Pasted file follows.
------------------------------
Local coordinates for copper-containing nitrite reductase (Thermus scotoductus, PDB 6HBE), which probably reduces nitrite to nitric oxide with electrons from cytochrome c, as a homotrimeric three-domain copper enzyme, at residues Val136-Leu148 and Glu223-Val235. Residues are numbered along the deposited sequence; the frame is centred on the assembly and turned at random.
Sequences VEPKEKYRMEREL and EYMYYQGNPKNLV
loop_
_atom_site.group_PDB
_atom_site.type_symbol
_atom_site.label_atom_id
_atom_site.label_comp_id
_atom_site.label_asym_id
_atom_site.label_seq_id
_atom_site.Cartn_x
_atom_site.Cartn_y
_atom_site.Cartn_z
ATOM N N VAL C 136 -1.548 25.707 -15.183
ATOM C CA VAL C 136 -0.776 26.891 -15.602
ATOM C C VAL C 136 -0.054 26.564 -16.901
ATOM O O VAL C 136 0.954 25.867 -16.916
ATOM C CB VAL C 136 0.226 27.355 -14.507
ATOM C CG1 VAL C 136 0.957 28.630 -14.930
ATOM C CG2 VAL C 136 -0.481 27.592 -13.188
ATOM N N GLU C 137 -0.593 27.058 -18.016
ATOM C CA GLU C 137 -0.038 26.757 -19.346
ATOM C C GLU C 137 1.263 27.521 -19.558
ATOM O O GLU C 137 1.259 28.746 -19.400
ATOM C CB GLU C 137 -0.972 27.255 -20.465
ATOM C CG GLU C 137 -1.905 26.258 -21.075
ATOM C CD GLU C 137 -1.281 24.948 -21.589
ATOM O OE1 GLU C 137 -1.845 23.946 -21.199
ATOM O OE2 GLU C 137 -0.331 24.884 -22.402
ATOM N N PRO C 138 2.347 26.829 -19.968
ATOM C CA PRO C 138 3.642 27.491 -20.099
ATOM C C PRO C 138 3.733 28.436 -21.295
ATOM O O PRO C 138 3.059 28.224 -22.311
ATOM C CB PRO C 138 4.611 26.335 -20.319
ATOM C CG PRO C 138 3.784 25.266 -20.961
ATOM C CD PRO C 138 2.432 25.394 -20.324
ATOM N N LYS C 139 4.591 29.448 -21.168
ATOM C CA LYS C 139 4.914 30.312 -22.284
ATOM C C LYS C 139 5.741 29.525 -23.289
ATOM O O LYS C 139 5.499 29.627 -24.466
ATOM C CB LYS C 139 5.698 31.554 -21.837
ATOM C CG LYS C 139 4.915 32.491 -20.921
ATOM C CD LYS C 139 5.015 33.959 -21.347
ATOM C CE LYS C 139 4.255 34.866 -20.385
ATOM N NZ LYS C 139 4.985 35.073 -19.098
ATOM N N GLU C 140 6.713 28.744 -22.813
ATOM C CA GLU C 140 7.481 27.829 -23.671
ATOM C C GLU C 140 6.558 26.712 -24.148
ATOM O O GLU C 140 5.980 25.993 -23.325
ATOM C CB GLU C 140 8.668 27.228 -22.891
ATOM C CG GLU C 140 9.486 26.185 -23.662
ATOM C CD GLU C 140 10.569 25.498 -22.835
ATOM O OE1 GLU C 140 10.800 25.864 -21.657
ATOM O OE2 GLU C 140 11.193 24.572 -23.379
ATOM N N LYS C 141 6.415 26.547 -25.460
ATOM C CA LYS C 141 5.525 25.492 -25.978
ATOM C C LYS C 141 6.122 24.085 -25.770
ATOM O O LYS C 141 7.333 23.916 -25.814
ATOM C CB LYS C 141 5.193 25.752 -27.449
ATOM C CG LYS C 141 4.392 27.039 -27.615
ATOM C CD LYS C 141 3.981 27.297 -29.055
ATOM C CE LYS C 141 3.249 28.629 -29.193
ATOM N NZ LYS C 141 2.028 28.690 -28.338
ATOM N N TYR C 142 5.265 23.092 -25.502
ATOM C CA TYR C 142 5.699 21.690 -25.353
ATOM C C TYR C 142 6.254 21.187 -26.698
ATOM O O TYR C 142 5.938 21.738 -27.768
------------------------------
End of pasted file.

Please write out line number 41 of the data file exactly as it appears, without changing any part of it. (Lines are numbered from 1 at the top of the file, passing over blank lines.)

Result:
ATOM C CG LYS C 139 4.915 32.491 -20.921